tho subsequent legislation of that sesson,
known as tho Compromise measure.
Ou tho 25 of March, Mr. Douglas ,'Jrom
the Committee ou Territory, reported to
tho Senato two bills one for the admission
of California as a State, tbo other for the
establishment of Territorial Governments
in Utah and Now Mexico, and for the ad
justment of the Texas boundary. On the
10th of April, on motion of General Footc
of Mississippi, a conimittco of thirteen was
appointed, of which Mr. Clay was made
ahairman, and to which was referred all
tho subjects pertaining to the question of
Slavery. On tho Ctb of May, Mr. Clay,
from tho Committee of Thirteen, mada an
elaborate repoit, accompanied by a bill
generally known as the"Oniuibus bill."
By reference to the original bill, as report
ed by Mr. Clay, and as it now appears on
tho files of tbo Senate, it will be seen that,
instead of preparing a new bill, the Com
mittee of Thirteen took the bills reported
by Mr, Douglas, on tho 25th of March,
aud converted them into one by putting
wafers betweeu them.
No sooner bad this report been made by
Mr. Clay than it was fiercely assailed.
Tho discussion proceeded at great length
upon the question whether the Territorial
Legislature should havotho same authori
ty over tho Slavery question as on all oth
er matters affecting the internal policy of
tbo Territory, when on tbo 31st of July,
Mr. Morris of New Hampshire, renewed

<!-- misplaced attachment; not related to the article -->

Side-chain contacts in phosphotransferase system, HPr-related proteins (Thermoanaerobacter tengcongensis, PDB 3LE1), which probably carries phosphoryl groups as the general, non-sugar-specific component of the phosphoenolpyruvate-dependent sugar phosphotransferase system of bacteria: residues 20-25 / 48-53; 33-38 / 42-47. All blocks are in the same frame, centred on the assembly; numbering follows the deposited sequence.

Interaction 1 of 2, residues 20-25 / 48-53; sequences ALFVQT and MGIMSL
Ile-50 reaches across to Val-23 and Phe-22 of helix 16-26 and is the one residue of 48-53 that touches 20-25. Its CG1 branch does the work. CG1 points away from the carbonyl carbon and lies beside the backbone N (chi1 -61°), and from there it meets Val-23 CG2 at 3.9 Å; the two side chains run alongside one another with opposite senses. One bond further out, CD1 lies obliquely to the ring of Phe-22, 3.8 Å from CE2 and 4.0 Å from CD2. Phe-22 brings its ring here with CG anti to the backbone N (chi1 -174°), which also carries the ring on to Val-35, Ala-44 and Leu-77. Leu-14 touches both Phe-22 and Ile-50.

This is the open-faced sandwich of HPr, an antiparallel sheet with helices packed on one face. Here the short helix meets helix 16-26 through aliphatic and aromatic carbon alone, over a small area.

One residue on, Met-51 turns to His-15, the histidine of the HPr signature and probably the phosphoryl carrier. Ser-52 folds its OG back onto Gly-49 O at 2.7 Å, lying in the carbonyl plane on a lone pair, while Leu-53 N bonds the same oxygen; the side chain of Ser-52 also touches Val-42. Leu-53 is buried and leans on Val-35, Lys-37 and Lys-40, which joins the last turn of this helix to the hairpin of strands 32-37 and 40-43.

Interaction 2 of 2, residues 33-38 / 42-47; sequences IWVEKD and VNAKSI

the motion of Mr. Douglas, which was
carried by a vote of 33 to 10; thus estab
lishing, as tho fundamental principle of
tho Compromise measures of 1850, the
doctrine that thu Territorial Legislature
was to have the same power over tho quos
tiou of Slavery that it possessed on
j other matters ot domestic policy
Mr. Douglas, in 1851, introduced tho
Kansas-Nebraska Bill declaring as its fun
damental principle, that "it was thu true
j intent and meaning of tho Act not to leg
islato slavery into any State or Territory,
nor to exclude it therefrom, but to leave
the people thereof perfectly free to form
and regulate their domestic institutions in
their own way, subject only to the Oousti-
lution of tho United States." His speech
in the Senate iu support of tbo
bill aud
ajainst its adversaries, was regarded as"tho
assemble. They did assemble, ten tbous
aud strong armed witn clubs, brick-bats, -
bowio knives and pistols, aud organized
into companies, with their leaders, ready
for violence or tumult at tho given signal,
i - . . . . -
When Mr. Douglas appeared upon tho
stand, ho was greeted with the most uu-
' earthly howls; when bo commenced to
speak, they throw eggs, stoucs anu ciuus, couiession to ins Jatner yesterday after
and firod pvoto'h, to orealo a tumult and I noon, His remains will be iutcrrevl nn
break up the '''SHnainUutedWB t jk.
position for four hours sometimes ap
pealing to them then ridiculing then
denouncing their cowardice in combining
to put down with forco and violence a siu.
gle man, who used uo other weapons than
truth and reason. His efforts were futile.
Tbo mob grow supreme; and having bold
them at bay from eight o'clock in tho ovo
ning of Saturday till past twelve, in tho
midst of their imprecations and violence,
ha retired, pursued by tho mob, to bis ho
tel. Immediately issuing notices making ap
pointments throughout tho State, he ap
pealed to tbo people to rally in defouce of
the groat principle that every community
should govern itself in respect to its local
and domestic affairs. He did not appeal
in vain. Tho pcoplo of Illinois did rally,
and, in the Presidential election of 1857,